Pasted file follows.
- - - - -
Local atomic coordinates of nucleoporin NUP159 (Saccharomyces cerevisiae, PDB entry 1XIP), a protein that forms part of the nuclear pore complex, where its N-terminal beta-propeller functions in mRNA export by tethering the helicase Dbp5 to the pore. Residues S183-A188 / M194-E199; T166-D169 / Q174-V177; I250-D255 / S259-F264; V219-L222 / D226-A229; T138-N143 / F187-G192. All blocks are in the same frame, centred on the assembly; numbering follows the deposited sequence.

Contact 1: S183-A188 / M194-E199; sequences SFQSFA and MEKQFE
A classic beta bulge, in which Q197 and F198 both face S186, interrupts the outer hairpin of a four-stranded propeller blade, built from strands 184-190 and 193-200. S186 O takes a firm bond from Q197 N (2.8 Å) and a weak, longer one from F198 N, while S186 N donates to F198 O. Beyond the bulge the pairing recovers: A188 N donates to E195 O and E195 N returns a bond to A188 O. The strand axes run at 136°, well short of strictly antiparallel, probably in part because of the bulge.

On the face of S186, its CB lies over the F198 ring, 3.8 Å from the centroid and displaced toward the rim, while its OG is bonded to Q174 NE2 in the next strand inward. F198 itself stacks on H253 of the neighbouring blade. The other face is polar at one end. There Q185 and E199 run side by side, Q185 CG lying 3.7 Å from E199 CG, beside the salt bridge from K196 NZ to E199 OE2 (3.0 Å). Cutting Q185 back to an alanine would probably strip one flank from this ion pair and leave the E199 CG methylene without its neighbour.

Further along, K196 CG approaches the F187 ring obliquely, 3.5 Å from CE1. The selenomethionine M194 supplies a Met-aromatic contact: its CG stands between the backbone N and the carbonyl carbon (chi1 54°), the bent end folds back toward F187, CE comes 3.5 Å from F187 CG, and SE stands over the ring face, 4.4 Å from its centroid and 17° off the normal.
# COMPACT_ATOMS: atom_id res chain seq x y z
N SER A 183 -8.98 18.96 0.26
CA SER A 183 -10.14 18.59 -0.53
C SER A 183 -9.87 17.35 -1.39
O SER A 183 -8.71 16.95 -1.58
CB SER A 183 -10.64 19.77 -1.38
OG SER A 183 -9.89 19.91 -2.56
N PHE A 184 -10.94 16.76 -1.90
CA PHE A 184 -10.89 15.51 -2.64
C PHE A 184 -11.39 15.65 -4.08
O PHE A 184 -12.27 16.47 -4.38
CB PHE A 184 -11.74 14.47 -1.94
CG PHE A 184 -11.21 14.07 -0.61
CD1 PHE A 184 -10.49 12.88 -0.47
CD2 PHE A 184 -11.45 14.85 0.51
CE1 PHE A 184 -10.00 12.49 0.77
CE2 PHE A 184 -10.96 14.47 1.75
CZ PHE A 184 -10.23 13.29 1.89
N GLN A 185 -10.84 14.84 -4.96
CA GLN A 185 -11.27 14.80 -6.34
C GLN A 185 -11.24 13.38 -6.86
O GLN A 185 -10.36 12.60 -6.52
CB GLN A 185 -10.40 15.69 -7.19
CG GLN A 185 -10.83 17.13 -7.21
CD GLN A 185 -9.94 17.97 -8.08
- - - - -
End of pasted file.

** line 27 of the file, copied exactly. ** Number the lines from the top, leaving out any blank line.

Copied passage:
O GLN A 185 -10.36 12.60 -6.52